Young’s Seafood is seeking to put distance between its supply chain management and sourcing methods and that of a sister company which sold horse meat as beef.
The Grimsby, UK-based seafood processor — which is part of Findus Group, under fire in the media for selling horsemeat as beef – said its testing levels set the industry standard.
It also highlighted the integration of its processing, unlike the supply chain Findus was employing on the products where horse was sold as beef, where the company was buying finished products from an outside processor.
“Young’s Seafood produces seafood products in factories owned and operated by ourselves, thereby selecting, testing, monitoring and controlling upstream suppliers and to [enable it to] check the raw materials,” a spokeswoman for the company told Undercurrent News.
“This is different from Findus, which has a third party supplier,” she said, in reference to the Findus supply chain.
“Our testing regime represents world leading standards in seafood compliance testing,” the company said. “Each year our team of more than 25 experienced and trained food analysts conduct 100,000 microbiological tests, 10,000 chemical analysis tests and we carry out more than 10,000 assessments of incoming raw materials.
“We do not believe that any other seafood business in the UK comes close to this level of inspection. Our processes are designed to deliver consistency and quality for our fish and seafood consumers,” she said.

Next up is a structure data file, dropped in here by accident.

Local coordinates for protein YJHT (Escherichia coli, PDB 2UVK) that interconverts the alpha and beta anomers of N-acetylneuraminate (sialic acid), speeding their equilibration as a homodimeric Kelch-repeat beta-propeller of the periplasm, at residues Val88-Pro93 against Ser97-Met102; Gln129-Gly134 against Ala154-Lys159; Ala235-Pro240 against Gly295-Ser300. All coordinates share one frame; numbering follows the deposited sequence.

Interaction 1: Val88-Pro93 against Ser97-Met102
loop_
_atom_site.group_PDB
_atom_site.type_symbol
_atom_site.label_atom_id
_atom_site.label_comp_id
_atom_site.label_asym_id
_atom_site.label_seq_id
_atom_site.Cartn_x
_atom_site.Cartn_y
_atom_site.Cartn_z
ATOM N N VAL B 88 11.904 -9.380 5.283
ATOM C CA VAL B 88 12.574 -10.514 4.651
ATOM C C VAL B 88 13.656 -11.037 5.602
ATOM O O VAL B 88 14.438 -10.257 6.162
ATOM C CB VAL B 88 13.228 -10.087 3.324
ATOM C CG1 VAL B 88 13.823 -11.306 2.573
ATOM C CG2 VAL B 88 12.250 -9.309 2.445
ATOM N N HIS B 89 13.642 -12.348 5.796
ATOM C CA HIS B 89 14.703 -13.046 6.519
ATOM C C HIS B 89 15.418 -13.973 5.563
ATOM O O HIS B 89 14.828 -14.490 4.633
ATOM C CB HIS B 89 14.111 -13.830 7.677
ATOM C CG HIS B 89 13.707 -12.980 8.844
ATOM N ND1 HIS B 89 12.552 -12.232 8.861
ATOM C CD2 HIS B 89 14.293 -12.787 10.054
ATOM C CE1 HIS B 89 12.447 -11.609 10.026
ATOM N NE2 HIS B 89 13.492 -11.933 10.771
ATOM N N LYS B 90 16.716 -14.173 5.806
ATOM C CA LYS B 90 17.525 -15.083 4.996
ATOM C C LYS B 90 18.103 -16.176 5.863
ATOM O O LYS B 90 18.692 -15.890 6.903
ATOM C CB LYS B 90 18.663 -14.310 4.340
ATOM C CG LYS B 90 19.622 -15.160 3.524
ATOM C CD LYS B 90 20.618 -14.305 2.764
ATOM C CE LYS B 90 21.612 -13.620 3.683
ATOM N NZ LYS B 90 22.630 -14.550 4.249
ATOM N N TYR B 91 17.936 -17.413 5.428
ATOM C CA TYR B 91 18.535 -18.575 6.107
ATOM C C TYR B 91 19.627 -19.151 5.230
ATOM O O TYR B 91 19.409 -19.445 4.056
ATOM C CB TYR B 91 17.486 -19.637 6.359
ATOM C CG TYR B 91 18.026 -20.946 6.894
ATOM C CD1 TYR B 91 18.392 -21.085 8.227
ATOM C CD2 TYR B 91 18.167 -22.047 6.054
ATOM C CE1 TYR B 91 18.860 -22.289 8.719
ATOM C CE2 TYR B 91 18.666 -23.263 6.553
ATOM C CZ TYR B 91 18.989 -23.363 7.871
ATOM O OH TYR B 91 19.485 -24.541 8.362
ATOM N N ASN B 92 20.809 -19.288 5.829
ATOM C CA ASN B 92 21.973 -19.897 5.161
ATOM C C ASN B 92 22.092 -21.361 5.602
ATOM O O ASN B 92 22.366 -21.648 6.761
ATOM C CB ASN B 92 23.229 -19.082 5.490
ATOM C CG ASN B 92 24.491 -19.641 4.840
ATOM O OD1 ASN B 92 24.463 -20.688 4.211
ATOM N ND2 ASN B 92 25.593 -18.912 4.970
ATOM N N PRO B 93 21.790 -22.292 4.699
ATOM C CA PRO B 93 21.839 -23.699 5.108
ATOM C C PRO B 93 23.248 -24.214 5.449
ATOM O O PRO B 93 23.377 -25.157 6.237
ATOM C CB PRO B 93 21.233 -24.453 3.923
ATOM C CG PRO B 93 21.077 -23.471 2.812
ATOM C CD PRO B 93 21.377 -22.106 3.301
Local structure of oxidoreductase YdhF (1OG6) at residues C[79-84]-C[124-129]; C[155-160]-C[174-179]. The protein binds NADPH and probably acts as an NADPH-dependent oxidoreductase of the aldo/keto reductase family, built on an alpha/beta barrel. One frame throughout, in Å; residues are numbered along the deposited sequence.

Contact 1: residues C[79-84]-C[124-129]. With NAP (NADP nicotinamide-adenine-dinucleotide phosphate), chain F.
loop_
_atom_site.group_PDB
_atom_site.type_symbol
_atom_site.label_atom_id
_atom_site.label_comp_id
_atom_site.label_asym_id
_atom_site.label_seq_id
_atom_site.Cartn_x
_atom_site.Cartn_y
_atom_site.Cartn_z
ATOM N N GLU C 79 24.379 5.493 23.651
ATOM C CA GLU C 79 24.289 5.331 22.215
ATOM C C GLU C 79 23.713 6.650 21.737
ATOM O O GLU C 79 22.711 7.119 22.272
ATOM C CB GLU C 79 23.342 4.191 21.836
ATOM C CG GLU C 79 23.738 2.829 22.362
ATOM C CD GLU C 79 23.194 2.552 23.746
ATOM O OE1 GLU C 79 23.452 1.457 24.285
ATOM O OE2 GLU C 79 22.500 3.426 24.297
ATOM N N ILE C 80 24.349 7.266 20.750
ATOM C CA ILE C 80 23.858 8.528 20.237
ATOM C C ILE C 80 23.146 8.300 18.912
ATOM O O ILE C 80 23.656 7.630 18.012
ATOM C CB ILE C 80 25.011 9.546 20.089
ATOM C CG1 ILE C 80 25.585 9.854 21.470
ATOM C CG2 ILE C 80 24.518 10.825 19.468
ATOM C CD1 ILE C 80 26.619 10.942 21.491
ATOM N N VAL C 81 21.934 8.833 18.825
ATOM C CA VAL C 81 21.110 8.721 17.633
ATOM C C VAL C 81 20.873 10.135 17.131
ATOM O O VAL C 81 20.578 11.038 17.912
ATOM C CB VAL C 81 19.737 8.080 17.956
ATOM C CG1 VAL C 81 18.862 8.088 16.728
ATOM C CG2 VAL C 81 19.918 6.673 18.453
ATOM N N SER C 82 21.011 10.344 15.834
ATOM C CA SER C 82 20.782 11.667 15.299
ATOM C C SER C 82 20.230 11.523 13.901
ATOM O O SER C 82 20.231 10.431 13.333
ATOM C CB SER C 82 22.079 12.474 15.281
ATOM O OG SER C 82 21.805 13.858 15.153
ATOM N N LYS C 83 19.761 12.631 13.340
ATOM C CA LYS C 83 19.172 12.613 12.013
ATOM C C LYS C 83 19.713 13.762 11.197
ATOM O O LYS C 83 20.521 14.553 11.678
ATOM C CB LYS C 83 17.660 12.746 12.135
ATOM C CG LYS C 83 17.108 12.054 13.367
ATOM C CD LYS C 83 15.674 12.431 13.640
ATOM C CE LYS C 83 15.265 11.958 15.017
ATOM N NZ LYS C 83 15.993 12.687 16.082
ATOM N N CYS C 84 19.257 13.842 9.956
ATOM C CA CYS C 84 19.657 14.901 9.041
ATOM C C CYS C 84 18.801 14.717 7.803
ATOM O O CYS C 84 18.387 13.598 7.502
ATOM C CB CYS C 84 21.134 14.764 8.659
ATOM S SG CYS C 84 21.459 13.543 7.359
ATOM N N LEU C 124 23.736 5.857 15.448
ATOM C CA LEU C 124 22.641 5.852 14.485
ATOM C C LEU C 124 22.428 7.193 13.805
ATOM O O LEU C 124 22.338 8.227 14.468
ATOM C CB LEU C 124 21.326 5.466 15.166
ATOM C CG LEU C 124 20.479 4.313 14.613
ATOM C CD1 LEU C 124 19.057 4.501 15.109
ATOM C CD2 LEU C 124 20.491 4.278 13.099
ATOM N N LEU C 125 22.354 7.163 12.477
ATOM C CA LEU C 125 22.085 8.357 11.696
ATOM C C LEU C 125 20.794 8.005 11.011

On Thursday, Undercurrent ran an interview with Leendert den Hollander and Pete Ward, Young’s CEO and chief operating officer respectively, in which they both talked about the company’s emphasis on sourcing quality. The interview took place before the horsemeat scandal broke.
The company is focusing on buying high-quality products at the right price, in order to get the best price out “the door”, said Ward.
Young’s is not telling its buyers to buy at the lowest price, but is assessing the price of the finished product, he said. This could mean buying a high-priced product that is the right quality and specification.
This is a shift away from the more centralized buying in Findus Group before the company was broken down into three divisions, Young’s in the UK and Findus in France and southern Europe and Findus in the Nordic region.
“Transparency” is one of the pillars of the company’s Fish for Life program, which it has shifted from a sourcing scheme to an overall business philosophy, said Mike Mitchell, the company’s technical and CSR director, in the same interview.
“It’s about being honest and forthright with the consumer. It is also about integrity.”
The company has also added a marine biologist, David Parker, to its staff.
“Parker will deal with a whole raft of issues on seafood sustainability, from politics through to science,” said Mitchell.
“For a seafood company to be hiring a scientific practitioner, is quite unique,” he said.
This is part of a “sea change” in the way the processing sector is dealing with sustainability, said Mitchell.
The company is working on programs where Parker can go out on vessels and looks at ways improve catching techniques.
Findus had been sourcing beef, which then became contaminated with horse, from French processor Comigel. This was then being supplied into the UK from the contract processing plant, meaning Findus had little control over the supply chain.
French anti-fraud inspectors have been at the Comigel headquarters in Metz, north-east France, reported the BBC on Feb. 12.
Investigators were also at the offices of importer Spanghero, in the south of France, which brought the meat to France from Romania, via several other countries and agents.